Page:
Within A Week, An Autoimmune Disease Had My Healthy Husband On A Ventilator And Paralyzed
I’ve never been a fan of Valentine’s Day. In my mind, it’s primarily a commercial opportunity. A way to sell chocolates, flowers, and stuffed animals. So when love suddenly became more real than ever on Valentine’s Day in 2019, I couldn’t ignore the irony.
February 14, 2019 was the day my husband was unexpectedly plucked from our lives and emergently flown to a tertiary care hospital three hours from our home and our four young children. It was the day he was unexpectedly diagnosed with a rare auto-immune disorder known as Guillain-Barré Syndrome.
The last thing we could have imagined was this whiplash health crisis. We were young and healthy. Our focus was on raising our children, three boys and an eight-month-old baby girl. We were busy juggling our professional lives with school drop-offs, feedings, extracurricular activities, and bedtime stories. Mom-guilt was all too familiar as I grasped for balance. Some days, the best I could do was close my office door and turn on my breast pump.
Guillain-Barré Syndrome was something I hadn’t heard of prior to diagnosis. I quickly learned that it’s a condition that occurs randomly when the body mistakenly attacks its own nerves instead of the intended target. This attack results in progressive paralysis of the body with considerable pain, until it subsides and the nerves begin to heal. The most threatening part of Guillain-Barré Syndrome is the progression into the chest and diaphragm, which can weaken the muscles enough to endanger breathing.
Five excruciating days after he was admitted to the hospital, my husband was in the ICU, a quadriplegic on a ventilator. He had no way to speak and was in unimaginable pain. The physician explained that his case was so severe that the paralysis could last for weeks, months… or even longer. We were living a nightmare.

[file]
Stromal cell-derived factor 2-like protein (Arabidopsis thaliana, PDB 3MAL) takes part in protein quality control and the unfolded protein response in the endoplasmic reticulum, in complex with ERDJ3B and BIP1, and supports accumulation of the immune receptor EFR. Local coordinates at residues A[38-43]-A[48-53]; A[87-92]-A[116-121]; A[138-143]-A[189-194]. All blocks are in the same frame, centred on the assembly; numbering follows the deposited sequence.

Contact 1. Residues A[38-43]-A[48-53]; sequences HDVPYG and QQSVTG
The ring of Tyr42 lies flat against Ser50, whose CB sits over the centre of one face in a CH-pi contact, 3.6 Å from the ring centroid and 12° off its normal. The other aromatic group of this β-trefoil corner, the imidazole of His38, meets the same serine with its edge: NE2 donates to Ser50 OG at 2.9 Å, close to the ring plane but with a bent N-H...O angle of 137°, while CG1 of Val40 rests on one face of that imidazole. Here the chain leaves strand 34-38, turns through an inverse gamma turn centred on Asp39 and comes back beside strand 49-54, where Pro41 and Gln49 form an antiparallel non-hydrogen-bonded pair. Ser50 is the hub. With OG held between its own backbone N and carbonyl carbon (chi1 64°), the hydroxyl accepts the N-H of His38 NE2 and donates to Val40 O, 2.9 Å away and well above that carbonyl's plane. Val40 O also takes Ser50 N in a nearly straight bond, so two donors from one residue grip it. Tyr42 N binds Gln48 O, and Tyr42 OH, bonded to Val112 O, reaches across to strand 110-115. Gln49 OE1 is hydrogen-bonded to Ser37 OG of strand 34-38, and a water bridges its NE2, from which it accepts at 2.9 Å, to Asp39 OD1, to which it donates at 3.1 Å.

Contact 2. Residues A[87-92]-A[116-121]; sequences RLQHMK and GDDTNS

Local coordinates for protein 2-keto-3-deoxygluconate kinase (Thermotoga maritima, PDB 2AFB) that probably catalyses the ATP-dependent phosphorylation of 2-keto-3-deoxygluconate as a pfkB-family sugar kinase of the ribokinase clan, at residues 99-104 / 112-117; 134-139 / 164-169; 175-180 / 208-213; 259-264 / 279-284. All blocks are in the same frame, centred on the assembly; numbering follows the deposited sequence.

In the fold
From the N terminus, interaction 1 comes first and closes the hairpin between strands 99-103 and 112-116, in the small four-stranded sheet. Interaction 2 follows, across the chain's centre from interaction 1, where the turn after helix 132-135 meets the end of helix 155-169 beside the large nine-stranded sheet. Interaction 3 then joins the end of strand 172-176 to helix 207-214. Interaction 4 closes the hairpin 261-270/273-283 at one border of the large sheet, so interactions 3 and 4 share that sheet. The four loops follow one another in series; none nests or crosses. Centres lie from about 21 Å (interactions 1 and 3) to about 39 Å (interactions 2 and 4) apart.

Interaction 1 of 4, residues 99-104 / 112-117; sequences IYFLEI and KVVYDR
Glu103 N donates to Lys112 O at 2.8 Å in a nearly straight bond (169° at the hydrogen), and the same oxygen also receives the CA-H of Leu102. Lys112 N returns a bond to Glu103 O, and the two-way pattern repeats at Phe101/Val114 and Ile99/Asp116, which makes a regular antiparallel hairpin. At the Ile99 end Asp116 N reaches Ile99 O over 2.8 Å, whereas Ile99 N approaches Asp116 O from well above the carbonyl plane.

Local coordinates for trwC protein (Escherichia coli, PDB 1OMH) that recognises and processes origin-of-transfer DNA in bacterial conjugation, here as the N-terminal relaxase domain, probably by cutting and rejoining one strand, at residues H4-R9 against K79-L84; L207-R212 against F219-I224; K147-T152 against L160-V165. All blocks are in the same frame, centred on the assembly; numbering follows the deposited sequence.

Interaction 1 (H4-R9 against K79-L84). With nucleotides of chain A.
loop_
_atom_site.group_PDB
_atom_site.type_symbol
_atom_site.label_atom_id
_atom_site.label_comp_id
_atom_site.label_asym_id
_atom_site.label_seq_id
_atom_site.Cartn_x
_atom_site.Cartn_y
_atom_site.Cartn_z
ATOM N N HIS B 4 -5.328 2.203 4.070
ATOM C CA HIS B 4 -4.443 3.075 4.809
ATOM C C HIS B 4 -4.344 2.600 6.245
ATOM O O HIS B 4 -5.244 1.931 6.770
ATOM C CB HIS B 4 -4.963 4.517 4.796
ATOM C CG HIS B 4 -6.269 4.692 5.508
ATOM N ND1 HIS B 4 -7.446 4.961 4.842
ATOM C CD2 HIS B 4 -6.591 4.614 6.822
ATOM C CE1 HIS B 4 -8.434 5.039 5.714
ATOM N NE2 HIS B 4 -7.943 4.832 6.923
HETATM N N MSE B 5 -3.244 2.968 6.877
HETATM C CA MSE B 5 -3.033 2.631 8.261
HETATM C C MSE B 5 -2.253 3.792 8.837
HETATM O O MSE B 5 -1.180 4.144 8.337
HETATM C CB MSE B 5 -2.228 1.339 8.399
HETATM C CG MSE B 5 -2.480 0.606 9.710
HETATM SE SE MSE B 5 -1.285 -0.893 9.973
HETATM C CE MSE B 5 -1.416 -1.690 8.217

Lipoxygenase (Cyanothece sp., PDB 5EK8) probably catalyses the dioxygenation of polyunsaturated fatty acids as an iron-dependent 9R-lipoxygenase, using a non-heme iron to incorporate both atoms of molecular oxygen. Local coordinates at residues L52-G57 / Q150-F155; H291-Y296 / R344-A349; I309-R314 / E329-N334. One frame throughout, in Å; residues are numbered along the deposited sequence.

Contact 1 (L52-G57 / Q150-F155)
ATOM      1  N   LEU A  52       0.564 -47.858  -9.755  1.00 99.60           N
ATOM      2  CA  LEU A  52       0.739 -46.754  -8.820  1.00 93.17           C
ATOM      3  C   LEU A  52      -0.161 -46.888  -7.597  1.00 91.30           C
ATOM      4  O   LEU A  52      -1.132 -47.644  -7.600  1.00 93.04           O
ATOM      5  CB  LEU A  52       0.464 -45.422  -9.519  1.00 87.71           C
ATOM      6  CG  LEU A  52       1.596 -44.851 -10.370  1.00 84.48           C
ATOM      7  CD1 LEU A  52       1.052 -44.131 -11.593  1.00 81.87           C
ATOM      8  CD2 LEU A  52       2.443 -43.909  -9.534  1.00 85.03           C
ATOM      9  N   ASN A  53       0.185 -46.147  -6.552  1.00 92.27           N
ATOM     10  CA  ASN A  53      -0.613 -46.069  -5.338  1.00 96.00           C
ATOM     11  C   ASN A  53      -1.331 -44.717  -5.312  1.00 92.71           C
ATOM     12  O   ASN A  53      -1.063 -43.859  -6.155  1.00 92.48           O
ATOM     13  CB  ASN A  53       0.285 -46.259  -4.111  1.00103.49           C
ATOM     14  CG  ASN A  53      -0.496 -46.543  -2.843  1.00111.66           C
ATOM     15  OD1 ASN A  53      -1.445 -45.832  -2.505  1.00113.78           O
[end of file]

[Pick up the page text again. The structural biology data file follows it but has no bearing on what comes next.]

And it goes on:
Our children were safe at home with their grandparents, so I threw myself into caregiving. My husband had no way to communicate due to the ventilator, so I became his voice. He couldn’t move, so I did my best to make him comfortable. His autonomic system was not regulating properly, so I packed him with ice when he was hot and covered him in blankets when he was cold. When he even lost the ability to control his facial muscles, preventing him from blinking his eyes and instead leaving them wide open, I carefully taped his eyelids shut.
Six weeks later, my husband continued to hover just above death, no recovery in sight. I made the difficult decision to transfer him to a rehabilitation hospital seven hours away from our home, a regional center of excellence. I had to return to my children, hat in hand. It was time for me to learn how to be a strong single mother in the midst of crisis. Our children needed me. I lifted my chin and did my best to be everything for everybody. Moms are good at that.
My eight-year-old son was hurt. “You should have called us more to tell us what was going on,” he shared in family counseling one day in response to the feeling of abandonment. My jaw dropped. My little boy wasn’t little any more. He had been pushed beyond his age.